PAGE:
Losing Data Must Be Easier Than Misplacing a Piano

Bart Porter writes:

Days ago, before the tale of a mysterious piano that appeared on a secluded sandbar in Miami’s Biscayne Bay went viral and everyone from condo residents to the U.S. Coast Guard were questioning where it came from, I had a similar question in mind: How does somebody lose a grand piano?

Grand pianos aren’t easy to lose. My brother-in-law who owns a music store in Celina, Ohio, assures me of that. They’re hard enough to move, much less misplace on a sandbar in the middle of a Florida bay.

Since I’m not in the music business, my question naturally flowed in another direction more pertinent to Redemtech’s interests. How does a business enterprise lose a bunch of data? It certainly must be easier to lose important data on a portable device than to misplace a Steinway, or so dozens of news reports each year would indicate.

Read more on (re)Blog. I can think of a few readers who will be unhappy with the reference to the Ponemon $204/record breach cost estimate, but so be it….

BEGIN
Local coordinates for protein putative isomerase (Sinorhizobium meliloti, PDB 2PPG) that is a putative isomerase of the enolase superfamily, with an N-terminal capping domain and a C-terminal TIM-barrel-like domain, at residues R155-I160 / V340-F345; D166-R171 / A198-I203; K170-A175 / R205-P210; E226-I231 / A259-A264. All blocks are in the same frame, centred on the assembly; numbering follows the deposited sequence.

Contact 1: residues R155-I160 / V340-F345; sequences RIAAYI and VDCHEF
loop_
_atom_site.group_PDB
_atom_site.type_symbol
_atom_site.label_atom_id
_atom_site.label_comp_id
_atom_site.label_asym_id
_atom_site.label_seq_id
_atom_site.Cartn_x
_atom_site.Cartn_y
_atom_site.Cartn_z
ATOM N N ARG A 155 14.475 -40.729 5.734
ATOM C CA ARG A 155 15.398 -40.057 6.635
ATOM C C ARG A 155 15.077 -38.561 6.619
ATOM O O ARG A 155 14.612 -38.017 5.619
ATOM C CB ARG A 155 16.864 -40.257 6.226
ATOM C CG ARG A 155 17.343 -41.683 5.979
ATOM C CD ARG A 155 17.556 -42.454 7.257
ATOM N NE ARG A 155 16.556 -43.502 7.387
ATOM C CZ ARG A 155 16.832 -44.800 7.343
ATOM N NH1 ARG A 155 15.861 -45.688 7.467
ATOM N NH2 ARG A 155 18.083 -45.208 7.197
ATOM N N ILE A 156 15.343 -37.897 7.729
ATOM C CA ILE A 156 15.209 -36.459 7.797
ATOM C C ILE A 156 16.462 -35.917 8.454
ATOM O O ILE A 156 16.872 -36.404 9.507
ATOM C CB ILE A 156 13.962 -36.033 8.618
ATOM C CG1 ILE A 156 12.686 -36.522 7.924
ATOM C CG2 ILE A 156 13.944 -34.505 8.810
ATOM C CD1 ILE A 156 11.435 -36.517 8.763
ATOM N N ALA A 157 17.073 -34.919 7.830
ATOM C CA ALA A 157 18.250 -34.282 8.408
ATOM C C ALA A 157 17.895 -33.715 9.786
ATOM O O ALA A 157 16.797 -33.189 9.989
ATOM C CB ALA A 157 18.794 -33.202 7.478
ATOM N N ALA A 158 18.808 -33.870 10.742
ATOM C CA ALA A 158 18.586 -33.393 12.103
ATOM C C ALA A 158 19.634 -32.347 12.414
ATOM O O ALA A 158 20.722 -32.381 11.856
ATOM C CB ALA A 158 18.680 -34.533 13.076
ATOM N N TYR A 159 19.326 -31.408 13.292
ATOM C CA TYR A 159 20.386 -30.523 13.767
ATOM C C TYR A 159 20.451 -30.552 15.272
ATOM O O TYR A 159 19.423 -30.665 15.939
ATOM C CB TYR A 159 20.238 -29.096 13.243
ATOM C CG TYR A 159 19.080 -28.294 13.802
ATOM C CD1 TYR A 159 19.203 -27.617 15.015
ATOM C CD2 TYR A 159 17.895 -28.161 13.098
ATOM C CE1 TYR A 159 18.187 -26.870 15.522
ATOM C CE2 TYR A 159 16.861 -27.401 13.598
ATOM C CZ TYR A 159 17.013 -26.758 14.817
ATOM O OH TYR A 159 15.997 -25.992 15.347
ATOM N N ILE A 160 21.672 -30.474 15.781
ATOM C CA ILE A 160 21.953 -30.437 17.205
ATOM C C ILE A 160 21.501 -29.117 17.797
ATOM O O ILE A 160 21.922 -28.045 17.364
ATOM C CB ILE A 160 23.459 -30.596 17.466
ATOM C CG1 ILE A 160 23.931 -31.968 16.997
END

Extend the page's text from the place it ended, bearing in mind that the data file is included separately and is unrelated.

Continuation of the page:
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  1. carolbaroudi - January 28, 2011

    Organizations don’t like acknowledging that data is missing, and worse, some haven’t even noticed it’s gone yet. Grand pianos in the bay are a lot easier to spot than a laptop thrown into a closet whose absence might never be noticed. When devices are taken out of commission, unless there are processes in place to erase the data with an auditable, verifiable process, data IS in danger and the organization IS at risk. Data has life long after a device has been abandoned unless an organization is diligent. Start looking in the closets – you’ll find data breaches ripe for the picking.

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